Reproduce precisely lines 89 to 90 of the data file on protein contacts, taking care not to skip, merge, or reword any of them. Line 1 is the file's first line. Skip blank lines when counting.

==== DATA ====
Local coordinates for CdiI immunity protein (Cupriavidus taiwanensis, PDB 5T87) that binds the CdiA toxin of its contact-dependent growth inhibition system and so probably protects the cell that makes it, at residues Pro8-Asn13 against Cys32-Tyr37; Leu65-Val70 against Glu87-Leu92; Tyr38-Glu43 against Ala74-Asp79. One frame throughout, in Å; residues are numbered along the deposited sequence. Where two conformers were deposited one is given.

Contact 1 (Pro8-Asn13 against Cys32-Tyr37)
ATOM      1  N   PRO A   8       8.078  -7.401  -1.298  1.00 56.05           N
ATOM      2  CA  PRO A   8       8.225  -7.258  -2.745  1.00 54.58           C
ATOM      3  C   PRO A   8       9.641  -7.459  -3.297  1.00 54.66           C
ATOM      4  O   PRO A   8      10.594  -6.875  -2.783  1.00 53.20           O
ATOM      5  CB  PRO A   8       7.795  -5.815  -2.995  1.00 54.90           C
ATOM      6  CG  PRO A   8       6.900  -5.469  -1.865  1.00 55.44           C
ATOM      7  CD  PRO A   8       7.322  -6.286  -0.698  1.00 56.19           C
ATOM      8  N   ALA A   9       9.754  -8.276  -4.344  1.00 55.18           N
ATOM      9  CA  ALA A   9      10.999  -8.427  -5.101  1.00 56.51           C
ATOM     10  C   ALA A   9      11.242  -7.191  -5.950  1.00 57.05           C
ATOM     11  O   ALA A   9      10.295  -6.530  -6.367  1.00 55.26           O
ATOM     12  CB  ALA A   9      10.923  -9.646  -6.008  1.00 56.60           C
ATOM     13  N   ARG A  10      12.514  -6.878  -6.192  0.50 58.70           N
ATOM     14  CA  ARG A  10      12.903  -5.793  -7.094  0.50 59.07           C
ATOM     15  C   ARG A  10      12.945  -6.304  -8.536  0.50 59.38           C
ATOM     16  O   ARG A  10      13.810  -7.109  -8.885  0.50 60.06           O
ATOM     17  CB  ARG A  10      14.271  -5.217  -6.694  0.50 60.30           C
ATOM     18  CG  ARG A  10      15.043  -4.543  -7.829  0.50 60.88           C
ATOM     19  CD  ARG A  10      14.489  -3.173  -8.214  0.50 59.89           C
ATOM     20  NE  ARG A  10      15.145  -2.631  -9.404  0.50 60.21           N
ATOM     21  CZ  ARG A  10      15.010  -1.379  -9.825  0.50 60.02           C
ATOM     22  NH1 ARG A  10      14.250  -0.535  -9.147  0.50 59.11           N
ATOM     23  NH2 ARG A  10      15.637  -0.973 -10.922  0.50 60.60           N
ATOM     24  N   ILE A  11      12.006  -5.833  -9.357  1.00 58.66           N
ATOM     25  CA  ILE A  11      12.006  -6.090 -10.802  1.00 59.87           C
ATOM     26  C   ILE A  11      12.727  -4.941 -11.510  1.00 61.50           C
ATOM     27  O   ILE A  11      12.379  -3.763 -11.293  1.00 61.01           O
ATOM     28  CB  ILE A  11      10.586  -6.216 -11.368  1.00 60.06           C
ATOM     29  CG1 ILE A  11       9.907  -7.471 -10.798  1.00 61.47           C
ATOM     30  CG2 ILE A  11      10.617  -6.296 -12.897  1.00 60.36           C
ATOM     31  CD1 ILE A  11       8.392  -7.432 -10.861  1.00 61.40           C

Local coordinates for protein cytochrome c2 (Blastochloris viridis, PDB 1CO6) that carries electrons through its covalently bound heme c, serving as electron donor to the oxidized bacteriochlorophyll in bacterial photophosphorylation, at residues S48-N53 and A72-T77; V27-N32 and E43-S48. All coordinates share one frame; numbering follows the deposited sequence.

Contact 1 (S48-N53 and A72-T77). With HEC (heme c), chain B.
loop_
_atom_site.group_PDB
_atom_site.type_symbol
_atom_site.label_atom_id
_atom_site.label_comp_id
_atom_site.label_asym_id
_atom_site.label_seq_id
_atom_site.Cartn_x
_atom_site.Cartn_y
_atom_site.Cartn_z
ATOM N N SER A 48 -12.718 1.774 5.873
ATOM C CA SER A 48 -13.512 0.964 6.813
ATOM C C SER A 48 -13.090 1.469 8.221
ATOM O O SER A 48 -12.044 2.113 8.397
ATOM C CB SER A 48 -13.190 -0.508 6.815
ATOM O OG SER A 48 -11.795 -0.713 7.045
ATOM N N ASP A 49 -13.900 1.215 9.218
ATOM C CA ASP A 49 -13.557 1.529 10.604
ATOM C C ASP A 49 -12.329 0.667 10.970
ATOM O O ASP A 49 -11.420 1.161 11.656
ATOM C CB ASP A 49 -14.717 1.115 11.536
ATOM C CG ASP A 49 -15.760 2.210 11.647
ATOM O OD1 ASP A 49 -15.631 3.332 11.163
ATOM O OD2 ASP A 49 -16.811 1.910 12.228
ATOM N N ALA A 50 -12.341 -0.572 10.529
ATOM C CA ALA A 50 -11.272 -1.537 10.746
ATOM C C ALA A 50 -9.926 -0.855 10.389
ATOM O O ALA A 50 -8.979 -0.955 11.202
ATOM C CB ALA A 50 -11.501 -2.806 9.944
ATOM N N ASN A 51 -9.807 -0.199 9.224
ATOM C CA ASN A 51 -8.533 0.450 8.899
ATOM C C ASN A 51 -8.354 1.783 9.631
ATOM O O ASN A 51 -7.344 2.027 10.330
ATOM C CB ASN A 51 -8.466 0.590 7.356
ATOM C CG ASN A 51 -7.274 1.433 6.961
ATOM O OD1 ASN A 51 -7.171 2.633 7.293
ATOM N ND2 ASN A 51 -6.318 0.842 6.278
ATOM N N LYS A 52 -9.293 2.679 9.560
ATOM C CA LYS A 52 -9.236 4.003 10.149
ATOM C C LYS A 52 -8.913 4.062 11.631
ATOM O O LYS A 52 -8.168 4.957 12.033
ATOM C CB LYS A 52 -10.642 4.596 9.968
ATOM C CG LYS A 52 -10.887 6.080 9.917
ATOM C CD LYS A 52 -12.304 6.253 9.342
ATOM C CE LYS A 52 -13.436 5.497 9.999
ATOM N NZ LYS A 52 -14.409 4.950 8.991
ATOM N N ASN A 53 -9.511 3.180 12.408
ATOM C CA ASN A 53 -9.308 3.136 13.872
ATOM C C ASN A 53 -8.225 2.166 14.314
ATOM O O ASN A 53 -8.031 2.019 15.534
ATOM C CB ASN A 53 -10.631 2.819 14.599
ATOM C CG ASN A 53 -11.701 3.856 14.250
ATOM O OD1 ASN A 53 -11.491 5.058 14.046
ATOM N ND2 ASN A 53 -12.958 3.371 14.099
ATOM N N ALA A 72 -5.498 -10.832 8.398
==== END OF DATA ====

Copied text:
ATOM N ND2 ASN A 53 -12.958 3.371 14.099
ATOM N N ALA A 72 -5.498 -10.832 8.398